And they need to accept that many of the solutions need to be implemented at the European level. The constraints imposed by EU rules are central to understand the predicament of centre-left parties because Eurozone members must abide by a plethora of strict fiscal rules that constrain national policies and have forced centre-left parties to worship at the altar of budgetary restraint and competitiveness to satisfy their Eurozone masters (as well as financial markets), often at the expense of social policies and their citizens’. Right now, for any country to escape the fiscal straitjacket of the Growth & Stability Pact, the only real option is to leave the euro. That is the solution offered by extremist parties. Rather, what we need is more fiscal flexibility and a Eurozone-wide investment plan funded by Eurobonds. While this is now opposed by Germany, centre-left parties need to find a way to come together and counter this rigid stance.
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Moreover, centre-left leaders need to acknowledge that while globalization may be blamed, it cannot be wished away. They need to accept that the world is different: the combination of factors that enabled global growth and expanded globalization have weakened, trust in governments and institutions has largely evaporated, the national social compacts that supported welfare states and trade openness have eroded, and consensus around immigration and free trade has come undone. Indeed, the recent crisis has brought to the fore the imbalances between globalization and the power of national governments, and it has showcased the strong links between money and politics along with the negative effects of trade agreements that have been written largely for the benefits of corporations. That needs to change. The benefits of globalization must be fairly distributed, corporations and the wealthy need to pay their fair share of taxes, and policies need to be developed to cushion the social upheaval.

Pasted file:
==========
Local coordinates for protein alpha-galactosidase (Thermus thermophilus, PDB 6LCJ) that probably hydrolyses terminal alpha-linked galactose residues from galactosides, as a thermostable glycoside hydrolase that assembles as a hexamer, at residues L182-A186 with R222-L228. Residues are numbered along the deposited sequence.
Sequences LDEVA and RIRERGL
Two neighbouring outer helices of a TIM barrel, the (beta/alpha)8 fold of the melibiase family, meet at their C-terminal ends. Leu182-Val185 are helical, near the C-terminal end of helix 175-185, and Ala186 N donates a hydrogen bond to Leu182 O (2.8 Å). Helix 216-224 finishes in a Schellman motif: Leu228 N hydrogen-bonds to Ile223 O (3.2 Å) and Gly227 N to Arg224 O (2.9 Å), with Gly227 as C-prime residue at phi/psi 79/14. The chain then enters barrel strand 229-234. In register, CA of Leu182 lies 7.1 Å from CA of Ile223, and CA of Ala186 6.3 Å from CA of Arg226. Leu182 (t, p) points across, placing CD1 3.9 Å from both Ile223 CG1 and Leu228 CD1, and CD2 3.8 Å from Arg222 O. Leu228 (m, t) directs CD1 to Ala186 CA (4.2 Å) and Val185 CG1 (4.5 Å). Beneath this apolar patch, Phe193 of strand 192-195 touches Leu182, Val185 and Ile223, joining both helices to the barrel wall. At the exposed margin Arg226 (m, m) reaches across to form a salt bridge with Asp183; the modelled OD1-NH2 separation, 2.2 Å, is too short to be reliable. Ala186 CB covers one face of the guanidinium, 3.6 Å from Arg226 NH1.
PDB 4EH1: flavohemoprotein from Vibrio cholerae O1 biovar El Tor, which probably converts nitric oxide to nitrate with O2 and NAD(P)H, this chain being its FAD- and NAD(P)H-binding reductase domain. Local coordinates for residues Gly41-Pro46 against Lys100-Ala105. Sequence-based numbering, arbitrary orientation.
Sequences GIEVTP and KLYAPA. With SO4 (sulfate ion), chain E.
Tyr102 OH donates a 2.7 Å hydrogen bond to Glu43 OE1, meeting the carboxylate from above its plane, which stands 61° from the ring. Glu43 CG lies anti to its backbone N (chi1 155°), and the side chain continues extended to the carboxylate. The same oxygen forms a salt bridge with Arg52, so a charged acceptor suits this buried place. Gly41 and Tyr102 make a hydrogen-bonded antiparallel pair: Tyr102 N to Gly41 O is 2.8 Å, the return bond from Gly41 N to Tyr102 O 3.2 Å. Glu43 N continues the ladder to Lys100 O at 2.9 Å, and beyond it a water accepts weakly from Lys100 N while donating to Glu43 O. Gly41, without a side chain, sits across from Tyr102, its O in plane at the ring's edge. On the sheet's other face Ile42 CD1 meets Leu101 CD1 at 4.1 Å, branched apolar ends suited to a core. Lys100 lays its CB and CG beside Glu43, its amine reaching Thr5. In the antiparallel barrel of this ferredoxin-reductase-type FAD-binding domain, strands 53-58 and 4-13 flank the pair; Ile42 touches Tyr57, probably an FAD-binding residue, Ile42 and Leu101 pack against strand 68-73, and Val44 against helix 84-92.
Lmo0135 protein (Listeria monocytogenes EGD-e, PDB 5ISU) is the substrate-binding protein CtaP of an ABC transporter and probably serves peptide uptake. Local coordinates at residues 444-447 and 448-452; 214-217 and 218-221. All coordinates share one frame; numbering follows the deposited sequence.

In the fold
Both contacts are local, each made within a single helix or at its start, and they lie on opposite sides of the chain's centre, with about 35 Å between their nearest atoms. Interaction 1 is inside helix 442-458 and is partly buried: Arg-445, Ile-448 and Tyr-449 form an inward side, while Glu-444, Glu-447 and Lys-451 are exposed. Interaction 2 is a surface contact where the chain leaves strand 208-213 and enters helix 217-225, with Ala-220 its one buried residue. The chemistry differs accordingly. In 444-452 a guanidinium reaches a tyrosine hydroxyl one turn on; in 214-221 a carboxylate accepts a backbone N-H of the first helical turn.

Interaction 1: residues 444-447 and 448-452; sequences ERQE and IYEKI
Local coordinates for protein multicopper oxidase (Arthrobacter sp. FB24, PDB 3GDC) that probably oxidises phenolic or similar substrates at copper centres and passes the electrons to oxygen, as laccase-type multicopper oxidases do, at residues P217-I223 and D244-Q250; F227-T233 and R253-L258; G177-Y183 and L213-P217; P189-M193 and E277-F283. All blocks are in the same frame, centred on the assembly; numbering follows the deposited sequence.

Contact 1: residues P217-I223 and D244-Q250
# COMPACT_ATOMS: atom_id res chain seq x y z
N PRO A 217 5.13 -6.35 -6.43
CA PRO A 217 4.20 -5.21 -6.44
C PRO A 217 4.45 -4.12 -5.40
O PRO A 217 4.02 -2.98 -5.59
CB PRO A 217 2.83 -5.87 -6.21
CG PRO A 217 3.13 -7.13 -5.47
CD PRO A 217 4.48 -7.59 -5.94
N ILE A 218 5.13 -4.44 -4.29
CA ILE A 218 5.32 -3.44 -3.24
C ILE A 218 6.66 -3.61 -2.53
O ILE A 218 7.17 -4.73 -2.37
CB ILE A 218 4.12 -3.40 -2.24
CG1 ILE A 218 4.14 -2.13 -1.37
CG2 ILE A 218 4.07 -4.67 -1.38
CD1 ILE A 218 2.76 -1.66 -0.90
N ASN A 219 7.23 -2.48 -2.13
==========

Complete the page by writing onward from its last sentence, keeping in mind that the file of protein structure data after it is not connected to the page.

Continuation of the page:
The centre-left has not died but it needs to build a new coalition to reinvent and re-energize itself. Populists feed on pessimism. In order to deal with the splintering of its traditional support base and confront the rise of populism, the centre-left should come up with an optimistic narrative that focuses on opportunities to address the fears of the day, while offering real solutions to citizens’ problems. This should start with a rejection of austerity in favor of investment economics, as well as growing European economic cooperation and solidarity. There is no easy blueprint to rebuild trust but it is urgent that this process starts. The future of our liberal democracies is at stake.
Sebastían Royo is a Professor of Government and Acting Provost at Suffolk University in Boston, USA. Royo's articles and reviews on comparative politics have appeared in Comparative Political Studies, European Journal of Industrial Relations, PS: Political Science and Politics, West European Politics, South European Society and Politics, Democratization, Mediterranean Quarterly, SELA, FP, Perspectives on Politics, and other publications. His books include From Social Democracy to Neoliberalism: The Consequences of Party Hegemony in Spain, 1982-1996 (2000) and A New Century of Corporatism? Corporatism in Southern Europe: Spain and Portugal in Comparative Perspective (2002).